One of the most serious aspects of the overweight-obesity spectrum is its intricate relationship with inflammation. Adipose tissue, or body fat, isn’t just an inert storage unit; it’s an active endocrine organ that produces hormones and chemicals, many of which contribute to inflammation. Yes, body fat can be considered as an active body organ. As fat accumulates beyond healthy levels, this excess tissue secretes a range of pro-inflammatory substances, disrupting the body’s delicate balance.
Inflammation, typically a defence mechanism against infections and injuries, can become a double-edged sword in the context of chronic excess body fat. Persistent low-grade inflammation is associated with insulin resistance, a precursor to type 2 diabetes. Moreover, chronic inflammation contributes to the development of atherosclerosis, the narrowing of arteries due to plaque buildup, increasing the risk of heart disease and stroke. Inflammation also plays a role in joint issues, like osteoarthritis, causing pain and reducing mobility.
Health risks amplified: major diseases driven by overweight and obesity
- Type 2 Diabetes: Excess body fat disrupts insulin’s effectiveness, leading to insulin resistance. This can evolve into type 2 diabetes, a chronic condition characterized by high blood sugar levels, which, if left unmanaged, can result in serious complications like nerve damage, kidney disease, and vision problems.
- Cardiovascular Diseases: The inflammation and metabolic changes spurred by obesity significantly elevate the risk of heart diseases. Atherosclerosis, hypertension (high blood pressure), and heart failure are common consequences of carrying excess weight.
- Cancer: Certain cancers, including breast, colorectal, kidney, and pancreatic cancer, have been linked to obesity. The exact mechanisms are complex, but chronic inflammation and hormonal imbalances are thought to play pivotal roles.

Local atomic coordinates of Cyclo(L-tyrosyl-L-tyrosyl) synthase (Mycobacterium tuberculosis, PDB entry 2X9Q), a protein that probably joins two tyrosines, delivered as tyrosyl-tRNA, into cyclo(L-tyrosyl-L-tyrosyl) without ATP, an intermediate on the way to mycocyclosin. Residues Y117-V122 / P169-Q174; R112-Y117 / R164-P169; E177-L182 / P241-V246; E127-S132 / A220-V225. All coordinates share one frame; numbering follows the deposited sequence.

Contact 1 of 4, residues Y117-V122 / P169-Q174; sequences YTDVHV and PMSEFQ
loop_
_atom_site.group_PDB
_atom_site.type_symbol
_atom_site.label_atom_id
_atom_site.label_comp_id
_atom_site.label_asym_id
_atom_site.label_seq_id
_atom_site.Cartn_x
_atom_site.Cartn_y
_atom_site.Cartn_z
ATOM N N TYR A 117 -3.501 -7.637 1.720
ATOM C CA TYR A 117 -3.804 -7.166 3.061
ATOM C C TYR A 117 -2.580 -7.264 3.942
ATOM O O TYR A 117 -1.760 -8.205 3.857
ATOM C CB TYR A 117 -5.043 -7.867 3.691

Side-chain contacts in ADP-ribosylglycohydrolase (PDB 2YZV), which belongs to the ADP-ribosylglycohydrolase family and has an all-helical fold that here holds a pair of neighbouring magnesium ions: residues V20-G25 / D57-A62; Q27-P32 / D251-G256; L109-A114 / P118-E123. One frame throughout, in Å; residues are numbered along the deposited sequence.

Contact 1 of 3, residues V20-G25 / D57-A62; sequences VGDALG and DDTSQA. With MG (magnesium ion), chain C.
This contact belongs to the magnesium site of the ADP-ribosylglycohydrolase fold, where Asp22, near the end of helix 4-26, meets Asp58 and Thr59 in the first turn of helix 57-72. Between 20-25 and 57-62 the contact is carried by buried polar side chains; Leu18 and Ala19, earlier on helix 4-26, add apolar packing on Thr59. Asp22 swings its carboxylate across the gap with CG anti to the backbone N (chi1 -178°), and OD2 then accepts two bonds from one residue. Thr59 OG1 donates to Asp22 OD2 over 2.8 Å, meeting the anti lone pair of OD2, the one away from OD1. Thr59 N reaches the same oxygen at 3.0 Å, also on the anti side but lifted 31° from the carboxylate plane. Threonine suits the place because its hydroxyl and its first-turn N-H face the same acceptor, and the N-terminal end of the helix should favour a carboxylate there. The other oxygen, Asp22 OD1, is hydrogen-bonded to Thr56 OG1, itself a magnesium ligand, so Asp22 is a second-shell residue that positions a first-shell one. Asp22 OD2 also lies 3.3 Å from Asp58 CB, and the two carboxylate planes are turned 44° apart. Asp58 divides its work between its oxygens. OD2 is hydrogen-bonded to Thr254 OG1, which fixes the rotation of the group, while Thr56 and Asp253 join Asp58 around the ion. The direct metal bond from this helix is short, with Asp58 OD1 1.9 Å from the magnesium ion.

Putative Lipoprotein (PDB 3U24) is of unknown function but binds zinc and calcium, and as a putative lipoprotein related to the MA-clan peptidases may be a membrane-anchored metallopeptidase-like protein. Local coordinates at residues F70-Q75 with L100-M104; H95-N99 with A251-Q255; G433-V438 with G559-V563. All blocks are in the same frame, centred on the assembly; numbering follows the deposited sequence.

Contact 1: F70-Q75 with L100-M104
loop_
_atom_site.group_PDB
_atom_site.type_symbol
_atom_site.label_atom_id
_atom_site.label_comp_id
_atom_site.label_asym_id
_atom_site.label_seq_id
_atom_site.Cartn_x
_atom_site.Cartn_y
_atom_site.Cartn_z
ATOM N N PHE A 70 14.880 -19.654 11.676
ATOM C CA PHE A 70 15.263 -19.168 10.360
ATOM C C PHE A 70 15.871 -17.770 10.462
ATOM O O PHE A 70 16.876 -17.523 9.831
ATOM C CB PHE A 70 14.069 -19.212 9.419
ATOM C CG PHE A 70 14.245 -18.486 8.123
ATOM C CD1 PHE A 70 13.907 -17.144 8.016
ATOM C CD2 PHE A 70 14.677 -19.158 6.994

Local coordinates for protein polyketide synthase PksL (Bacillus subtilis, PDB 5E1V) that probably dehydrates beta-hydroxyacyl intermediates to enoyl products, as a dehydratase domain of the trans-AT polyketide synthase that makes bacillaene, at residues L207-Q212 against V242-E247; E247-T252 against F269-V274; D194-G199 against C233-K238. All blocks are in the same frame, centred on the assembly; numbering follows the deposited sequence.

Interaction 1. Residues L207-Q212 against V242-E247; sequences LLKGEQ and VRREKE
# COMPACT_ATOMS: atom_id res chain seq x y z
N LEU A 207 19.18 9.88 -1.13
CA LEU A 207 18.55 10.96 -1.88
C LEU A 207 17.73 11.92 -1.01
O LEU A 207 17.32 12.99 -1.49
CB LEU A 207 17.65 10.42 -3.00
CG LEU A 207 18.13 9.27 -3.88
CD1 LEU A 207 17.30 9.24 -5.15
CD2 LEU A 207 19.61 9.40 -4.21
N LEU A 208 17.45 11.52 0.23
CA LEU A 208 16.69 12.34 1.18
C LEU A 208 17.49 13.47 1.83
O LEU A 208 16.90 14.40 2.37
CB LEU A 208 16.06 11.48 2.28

- Respiratory Issues: Obesity can lead to sleep apnoea and other breathing difficulties. Fat accumulation in the chest and abdomen can constrain lung expansion, making it harder to breathe.
- Joint Problems: Excess weight places additional stress on joints, increasing the risk of osteoarthritis. The wear and tear on joints can result in pain, stiffness, and decreased mobility.
- Mental Health: Overweight and obesity aren’t solely physical issues; they can have psychological ramifications too. Low self-esteem, depression, and anxiety often accompany the weight gain.
The path to positive change: combatting overweight and obesity
Understanding the intricate relationship between body fat, inflammation and health risk is the first step toward addressing the issue. Sustainable lifestyle changes play a crucial role in managing and preventing obesity-related complications. A balanced diet rich in whole foods, regular physical activity and stress reduction techniques can help mitigate inflammation and reduce excess body fat.
In conclusion, the health effects of overweight and obesity extend far beyond aesthetics. The inflammation triggered by excess body fat creates a domino effect that amplifies the risk of various chronic diseases. By embracing healthier habits and raising awareness about the potential consequences, we can work towards a healthier future and reduce the tragedy of obesity-related health issues.